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Presidential Candidates' Energy Policies

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posted on Jun, 15 2004 @ 05:48 PM
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Given the current situation with the middle east, I think the country's energy policy will become increasingly important. I have compiled some of the more important points from a few of the presidential candidates' energy policies:

George W. Bush (Republican)


The President’s energy plan will increase the quality of life of Americans by providing reliable energy and protecting the environment by meeting specific national goals:

  • Modernizing and increasing conservation by ensuring that energy is used as efficiently as possible;
  • Modernizing and expanding our energy infrastructure;
  • Diversifying our energy supply by encouraging renewable and alternative sources of energy;
  • Accelerating the protection and improvement of the environment; and
  • Strengthening America's energy security by reducing our dependence on foreign sources of oil, and by protecting low-income Americans from soaring energy prices and supply shortages.


www.georgewbush.com...
www.gop.com...

John Kerry (Democrat)


John Kerry believes that America needs a national market for electricity produced from renewable energy, such as wind, solar, biomass, geothermal and hydrogen. Kerry supports a national goal of producing 20 percent of our electricity from renewable sources by 2020. This standard will encourage the market to respond by finding the most efficient and effective way of meeting that goal through a credit trading system.

John Kerry has outlined an energy plan that will reduce our dependence on Mideast oil, assure that American industries and ingenuity will lead the new energy economy, and protect our environment. Americans spend more than $20 billion each year on oil from the Persian Gulf -- often from nations that are unstable and hostile to our interests and our values. Kerry believes that we must end this dangerous dependence because it leaves American security and the American economy vulnerable. Kerry’s plan will reduce oil dependence by two million barrels of oil a day, as much as we currently import from the Middle East.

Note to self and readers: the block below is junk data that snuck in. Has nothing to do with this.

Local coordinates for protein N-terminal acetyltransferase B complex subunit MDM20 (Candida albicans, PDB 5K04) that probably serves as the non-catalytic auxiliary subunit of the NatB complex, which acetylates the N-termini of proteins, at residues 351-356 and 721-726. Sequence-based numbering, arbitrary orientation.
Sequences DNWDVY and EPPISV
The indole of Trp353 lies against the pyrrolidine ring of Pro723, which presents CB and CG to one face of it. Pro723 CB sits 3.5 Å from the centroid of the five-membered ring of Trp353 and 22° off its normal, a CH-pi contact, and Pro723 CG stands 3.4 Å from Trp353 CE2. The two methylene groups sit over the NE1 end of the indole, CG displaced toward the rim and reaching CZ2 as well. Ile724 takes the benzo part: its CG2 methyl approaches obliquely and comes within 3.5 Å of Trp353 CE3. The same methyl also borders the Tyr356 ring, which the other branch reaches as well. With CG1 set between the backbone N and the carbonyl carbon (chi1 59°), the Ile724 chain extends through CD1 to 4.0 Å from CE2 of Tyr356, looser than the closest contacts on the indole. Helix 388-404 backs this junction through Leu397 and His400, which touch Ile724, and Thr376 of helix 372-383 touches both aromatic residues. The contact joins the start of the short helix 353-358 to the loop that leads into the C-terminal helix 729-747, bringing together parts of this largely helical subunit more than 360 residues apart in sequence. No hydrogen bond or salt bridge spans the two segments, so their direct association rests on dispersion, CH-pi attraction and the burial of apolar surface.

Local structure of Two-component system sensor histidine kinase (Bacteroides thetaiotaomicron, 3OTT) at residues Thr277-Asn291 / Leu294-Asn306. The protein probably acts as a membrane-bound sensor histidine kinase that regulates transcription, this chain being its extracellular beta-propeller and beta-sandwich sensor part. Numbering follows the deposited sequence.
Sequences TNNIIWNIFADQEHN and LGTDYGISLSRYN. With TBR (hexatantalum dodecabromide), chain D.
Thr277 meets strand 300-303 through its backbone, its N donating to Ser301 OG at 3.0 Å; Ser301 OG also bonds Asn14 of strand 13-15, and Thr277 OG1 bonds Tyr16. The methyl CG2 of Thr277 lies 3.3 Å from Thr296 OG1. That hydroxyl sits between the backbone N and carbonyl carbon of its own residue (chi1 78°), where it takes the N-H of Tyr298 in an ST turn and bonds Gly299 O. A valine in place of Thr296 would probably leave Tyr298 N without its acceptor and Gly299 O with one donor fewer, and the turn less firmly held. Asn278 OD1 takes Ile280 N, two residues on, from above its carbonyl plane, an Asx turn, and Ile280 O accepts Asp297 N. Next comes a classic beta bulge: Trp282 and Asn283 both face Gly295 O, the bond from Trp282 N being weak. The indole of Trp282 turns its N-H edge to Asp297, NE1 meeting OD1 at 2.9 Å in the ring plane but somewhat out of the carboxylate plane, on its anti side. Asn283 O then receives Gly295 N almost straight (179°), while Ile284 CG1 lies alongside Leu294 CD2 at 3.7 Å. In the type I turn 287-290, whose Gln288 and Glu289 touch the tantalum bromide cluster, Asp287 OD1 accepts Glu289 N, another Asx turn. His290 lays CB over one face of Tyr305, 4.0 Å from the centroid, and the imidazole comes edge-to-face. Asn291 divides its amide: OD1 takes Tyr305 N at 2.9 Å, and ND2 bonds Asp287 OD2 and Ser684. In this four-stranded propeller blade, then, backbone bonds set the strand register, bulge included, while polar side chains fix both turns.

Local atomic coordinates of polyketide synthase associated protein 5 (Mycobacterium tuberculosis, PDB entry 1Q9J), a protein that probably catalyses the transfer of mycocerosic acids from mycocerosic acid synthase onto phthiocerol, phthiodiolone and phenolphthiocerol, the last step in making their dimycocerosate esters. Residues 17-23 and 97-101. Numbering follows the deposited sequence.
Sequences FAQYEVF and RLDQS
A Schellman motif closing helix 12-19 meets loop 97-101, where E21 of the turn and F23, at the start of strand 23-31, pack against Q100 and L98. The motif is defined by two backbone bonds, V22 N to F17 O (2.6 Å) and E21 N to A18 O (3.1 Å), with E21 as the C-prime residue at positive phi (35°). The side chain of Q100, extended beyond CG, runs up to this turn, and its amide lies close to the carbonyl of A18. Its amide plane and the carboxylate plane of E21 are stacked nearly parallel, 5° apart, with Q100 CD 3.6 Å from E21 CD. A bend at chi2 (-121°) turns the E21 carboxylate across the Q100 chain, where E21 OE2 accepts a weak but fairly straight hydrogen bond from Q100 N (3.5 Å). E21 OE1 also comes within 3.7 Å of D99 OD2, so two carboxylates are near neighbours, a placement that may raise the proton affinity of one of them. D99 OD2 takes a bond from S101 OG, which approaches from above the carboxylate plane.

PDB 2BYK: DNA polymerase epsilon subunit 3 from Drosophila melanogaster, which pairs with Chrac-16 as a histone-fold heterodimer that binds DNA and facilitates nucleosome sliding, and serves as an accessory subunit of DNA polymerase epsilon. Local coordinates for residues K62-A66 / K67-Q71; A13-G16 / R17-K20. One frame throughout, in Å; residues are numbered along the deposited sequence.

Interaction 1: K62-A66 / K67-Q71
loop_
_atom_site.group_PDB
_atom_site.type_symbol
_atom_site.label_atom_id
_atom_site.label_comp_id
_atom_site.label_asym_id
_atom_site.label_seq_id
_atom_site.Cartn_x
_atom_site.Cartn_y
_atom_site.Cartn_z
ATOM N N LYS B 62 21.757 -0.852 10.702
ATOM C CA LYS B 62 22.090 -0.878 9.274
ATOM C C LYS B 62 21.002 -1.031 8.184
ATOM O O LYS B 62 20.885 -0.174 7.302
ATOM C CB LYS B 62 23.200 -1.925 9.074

www.johnkerry.com...
www.democrats.org...

Michael Badnarik (Libertarian)
No apparent energy policy. As a Libertarian, this is logical. My guess would be that he supports free enterprise determining the future of the country energy-wise.
www.badnarik.org...
www.lp.org...

Ralph Nader (Independant)


We urge a new clean energy policy that no longer subsidizes entrenched oil, nuclear, electric and coal mining interests -- an energy policy that is efficient, sustainable and environmentally friendly. We need to invest in a diversified energy policy including renewable energy like wind and other forms of solar power, more efficient automobiles, homes and businesses - one that breaks our addiction to oil, coal and atomic power. A new clean energy paradigm means more jobs, more efficiency, greater security, environmental protection and increased health.

www.votenader.org...

Michael Peroutka (Constitution)
I could not find Peroutka's stance on energy; however, this is the Constitution Party's platform: